(US - 2017)
Written and directed by Sofia Coppola. Cast: Colin Farrell, Nicole Kidman, Kirsten Dunst, Elle Fanning, Oona Laurence, Angourie Rice, Addison Riecke, Emma Howard. (R, 93 mins)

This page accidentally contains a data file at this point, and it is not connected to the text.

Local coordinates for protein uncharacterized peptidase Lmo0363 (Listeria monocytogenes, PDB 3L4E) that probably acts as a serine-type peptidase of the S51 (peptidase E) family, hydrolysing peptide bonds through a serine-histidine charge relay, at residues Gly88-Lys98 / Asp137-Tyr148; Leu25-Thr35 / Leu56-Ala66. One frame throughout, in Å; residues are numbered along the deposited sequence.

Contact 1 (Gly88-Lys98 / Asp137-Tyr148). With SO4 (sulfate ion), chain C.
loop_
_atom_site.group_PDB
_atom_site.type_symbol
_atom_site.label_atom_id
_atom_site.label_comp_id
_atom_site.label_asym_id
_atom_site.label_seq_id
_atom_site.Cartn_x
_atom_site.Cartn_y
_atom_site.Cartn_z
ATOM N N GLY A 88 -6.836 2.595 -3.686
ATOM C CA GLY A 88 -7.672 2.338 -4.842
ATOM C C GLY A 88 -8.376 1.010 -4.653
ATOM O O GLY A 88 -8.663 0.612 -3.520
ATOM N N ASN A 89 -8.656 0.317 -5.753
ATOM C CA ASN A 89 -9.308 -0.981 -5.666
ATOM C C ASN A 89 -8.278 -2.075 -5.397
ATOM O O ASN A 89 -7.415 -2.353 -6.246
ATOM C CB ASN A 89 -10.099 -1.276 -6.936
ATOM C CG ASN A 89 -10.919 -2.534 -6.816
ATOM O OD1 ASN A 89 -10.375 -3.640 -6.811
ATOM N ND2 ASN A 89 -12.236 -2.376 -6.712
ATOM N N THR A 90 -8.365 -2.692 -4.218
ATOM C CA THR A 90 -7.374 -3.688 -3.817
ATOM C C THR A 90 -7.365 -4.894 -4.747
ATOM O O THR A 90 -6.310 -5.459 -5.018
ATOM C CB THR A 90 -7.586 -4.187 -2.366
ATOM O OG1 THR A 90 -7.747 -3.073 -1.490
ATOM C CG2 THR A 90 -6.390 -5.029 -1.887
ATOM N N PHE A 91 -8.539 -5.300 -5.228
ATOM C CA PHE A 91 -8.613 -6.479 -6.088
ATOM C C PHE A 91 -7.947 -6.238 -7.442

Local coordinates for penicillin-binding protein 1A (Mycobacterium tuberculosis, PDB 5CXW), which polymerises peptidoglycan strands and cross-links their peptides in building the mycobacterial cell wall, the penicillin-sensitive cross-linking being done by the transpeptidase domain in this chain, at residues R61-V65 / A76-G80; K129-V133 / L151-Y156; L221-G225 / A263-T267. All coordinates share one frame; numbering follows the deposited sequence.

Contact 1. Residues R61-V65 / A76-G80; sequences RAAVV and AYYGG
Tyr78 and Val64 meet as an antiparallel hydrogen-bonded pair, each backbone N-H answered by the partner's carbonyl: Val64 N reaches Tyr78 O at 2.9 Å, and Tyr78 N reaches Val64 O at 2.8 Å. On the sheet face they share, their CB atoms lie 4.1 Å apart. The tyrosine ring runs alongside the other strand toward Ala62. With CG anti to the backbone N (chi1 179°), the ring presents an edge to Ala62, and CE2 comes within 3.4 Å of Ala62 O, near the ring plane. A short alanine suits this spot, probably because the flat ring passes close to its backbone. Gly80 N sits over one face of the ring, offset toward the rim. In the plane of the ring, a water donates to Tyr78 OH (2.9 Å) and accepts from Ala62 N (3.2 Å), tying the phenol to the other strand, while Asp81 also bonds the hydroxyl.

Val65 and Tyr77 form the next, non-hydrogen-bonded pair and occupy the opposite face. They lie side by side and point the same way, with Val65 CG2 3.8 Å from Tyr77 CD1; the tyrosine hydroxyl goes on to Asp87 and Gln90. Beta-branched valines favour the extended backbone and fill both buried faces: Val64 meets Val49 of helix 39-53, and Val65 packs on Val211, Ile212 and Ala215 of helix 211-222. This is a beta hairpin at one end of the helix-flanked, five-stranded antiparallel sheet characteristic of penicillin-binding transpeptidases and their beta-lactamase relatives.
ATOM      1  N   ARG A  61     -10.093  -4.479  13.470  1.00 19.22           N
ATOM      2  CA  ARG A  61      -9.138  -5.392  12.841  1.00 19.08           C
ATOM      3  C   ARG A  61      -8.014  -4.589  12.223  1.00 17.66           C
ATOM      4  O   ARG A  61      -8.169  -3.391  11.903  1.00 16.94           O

Based on Thomas P. Cullinan's 1966 Civil War-set novel A Painted Devil, THE BEGUILED was previously made into a film in 1971 by director Don Siegel. A departure at the time for star Clint Eastwood, who would have DIRTY HARRY in theaters later that year, THE BEGUILED was a badly marketed box-office flop though its reputation has improved significantly over time. It's especially interesting in hindsight when viewing it as part of the entire Eastwood canon, as it's a fascinating look at a masculine, archetypal Eastwood character having the tables turned on him by a boarding school full of women he's manipulated and betrayed (though it also shares a common theme with the later and far more sordid and sleazy TIGHTROPE, where once again Eastwood is a character surrounded by women--in that case, prostitutes and other sex workers--throwing themselves at him and he's never once shown paying). Sofia Coppola's remake, also called THE BEGUILED, approaches the story more from the POV of the women, though it hasn't been without controversy: a slave character named Hallie (played by Mae Mercer in the 1971 film) has been dropped, her absence explained in an early bit of a dialogue where someone says "The slaves all left." In addition, the character of Edwina, played by Kirsten Dunst, was biracial in the novel, but it's never mentioned here, nor was "whitewashing" brought up in 1971 when Elizabeth Hartman played the same role, but perhaps critics and film enthusiasts had more pressing issues to bitch about in 1971. Neither the novel nor the 1971 film had any big salient points to make regarding race or slavery, because it's not what the story is about. Coppola explained her reasoning being that girls and young women tend to be drawn to her films (THE VIRGIN SUICIDES, THE BLING RING), and she didn't want a black female to be portrayed in any negative way that distracted from the story.